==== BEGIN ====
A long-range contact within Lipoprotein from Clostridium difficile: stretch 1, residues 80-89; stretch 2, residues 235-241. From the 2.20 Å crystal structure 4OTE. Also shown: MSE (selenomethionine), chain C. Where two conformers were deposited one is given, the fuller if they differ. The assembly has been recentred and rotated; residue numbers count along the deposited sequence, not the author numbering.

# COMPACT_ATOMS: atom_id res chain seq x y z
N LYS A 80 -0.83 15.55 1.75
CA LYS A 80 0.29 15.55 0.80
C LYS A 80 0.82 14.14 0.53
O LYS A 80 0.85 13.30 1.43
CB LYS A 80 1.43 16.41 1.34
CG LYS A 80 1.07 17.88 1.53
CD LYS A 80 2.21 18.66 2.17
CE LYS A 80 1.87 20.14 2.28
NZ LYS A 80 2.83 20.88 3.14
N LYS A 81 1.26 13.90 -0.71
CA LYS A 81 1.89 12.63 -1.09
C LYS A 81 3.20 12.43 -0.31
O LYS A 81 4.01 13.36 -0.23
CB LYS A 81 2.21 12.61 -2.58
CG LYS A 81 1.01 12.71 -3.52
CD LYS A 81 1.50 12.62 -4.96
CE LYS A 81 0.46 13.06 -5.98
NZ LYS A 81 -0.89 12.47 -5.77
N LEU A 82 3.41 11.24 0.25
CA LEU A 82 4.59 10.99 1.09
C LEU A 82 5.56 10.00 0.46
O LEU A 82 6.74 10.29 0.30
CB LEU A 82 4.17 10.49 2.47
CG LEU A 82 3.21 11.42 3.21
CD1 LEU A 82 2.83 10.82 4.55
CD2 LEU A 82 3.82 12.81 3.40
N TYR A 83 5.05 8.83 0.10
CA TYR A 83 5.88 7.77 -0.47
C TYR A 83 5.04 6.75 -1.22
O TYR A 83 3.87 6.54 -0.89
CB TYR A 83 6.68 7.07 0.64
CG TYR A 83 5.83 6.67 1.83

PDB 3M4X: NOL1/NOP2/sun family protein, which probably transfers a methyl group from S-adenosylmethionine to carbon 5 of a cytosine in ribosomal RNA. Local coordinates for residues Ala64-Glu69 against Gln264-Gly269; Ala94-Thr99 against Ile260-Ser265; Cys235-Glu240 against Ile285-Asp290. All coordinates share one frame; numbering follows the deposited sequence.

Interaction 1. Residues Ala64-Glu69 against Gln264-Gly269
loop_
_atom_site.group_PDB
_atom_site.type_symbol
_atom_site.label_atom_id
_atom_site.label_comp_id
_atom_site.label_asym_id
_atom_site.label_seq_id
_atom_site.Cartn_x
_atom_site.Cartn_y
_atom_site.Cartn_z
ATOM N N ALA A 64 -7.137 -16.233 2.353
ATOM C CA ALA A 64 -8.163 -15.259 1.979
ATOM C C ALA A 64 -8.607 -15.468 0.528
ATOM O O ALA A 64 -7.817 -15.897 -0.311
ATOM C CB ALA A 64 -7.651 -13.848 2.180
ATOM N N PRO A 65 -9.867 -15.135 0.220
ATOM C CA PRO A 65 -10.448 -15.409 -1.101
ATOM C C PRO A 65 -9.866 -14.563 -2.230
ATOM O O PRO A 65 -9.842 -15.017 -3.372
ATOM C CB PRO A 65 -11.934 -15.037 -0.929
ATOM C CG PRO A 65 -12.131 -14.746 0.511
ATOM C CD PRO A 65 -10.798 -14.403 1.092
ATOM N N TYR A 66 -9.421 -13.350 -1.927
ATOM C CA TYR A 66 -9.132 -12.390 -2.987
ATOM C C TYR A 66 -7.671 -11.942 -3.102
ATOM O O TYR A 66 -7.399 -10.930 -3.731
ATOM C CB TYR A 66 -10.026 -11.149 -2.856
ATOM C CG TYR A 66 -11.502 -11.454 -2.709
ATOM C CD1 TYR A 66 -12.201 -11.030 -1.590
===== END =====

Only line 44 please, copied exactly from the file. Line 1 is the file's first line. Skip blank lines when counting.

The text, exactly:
_atom_site.Cartn_x